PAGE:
SANTIAGO (Reuters) - A month-long worker’s strike and protests in Chile’s flagship port of Valparaiso turned increasingly violent and spread to other ports along the nation’s Pacific coast early on Tuesday, complicating fruit exports at the start of summer.
Workers in Valparaiso, a key port for fruit shipments, first walked off the job in mid-November, demanding a bonus, more formal contracts and improved working conditions. Workers’ representatives and Terminal Pacifico Sur (TPS), which operates Valparaiso’s port, have met several times over the 32-day strike but have yet to reach agreement.
Protests spread briefly to several other ports overnight on Monday, according to statements from unions posted on Twitter and local media accounts.
Jorge Martinez, regional intendent for Valparaiso, told reporters on Tuesday that the Chilean police had raided union offices in Valparaiso to tame protests late on Monday after about 20 people were seen throwing Molotov cocktails from its roof.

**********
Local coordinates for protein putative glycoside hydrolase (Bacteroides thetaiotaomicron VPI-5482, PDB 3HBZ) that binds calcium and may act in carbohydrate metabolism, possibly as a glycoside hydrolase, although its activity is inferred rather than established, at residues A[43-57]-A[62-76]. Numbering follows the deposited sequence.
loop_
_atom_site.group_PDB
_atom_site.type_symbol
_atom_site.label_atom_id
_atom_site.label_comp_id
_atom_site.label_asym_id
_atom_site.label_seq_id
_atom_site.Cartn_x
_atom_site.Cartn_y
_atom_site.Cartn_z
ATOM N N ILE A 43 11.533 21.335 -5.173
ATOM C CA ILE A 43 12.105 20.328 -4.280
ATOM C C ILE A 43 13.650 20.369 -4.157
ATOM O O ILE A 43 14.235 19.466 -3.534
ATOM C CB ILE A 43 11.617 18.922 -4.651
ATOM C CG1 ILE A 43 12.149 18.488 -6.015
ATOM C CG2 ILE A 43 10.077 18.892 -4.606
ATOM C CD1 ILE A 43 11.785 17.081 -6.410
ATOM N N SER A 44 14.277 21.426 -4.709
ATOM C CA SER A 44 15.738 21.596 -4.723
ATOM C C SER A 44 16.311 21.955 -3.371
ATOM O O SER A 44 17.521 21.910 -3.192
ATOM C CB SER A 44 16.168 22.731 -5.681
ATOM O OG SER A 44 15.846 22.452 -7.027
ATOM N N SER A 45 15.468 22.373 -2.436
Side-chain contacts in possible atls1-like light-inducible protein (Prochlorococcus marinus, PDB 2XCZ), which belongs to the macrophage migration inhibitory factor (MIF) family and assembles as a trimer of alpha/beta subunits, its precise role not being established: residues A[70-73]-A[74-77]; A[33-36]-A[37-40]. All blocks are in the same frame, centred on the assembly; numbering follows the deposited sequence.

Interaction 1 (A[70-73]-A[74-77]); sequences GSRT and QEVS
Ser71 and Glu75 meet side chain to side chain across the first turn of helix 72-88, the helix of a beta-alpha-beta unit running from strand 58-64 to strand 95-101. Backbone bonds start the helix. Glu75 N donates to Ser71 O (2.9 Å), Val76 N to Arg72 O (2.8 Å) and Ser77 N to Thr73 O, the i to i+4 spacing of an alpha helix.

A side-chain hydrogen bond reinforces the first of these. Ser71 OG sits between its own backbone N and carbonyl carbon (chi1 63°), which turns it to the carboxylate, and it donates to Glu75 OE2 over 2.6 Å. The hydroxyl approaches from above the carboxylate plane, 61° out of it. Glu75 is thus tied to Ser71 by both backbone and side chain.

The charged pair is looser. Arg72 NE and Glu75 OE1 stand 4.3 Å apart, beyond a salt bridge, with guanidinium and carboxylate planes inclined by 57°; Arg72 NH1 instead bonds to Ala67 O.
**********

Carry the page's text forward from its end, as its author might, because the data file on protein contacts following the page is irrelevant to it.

“The country does not deserve this level of violence over a disagreement that should have been dealt with quickly,” Martinez said. “This is something that can affect our economy, tourism, our international reputation. We need an agreement now.”
Neither the union nor Terminal Pacifico Sur were immediately available for comment.
Local daily newspaper El Mercurio reported on Tuesday that the strike had caused fruit exports from Valparaiso to fall by 95 percent from the same period last year, according to statistics from Chile’s Federation of Fruit Producers (Fedefruta).
Valparaiso’s port handles approximately 55 percent of Chile’s fruit exports, including blueberries, nectarines, cherries, apples, kiwis and pears, according to the Chilean Blueberry Committee.
Reporting by Dave Sherwood and Fabian Cambero; editing by Bill Berkrot
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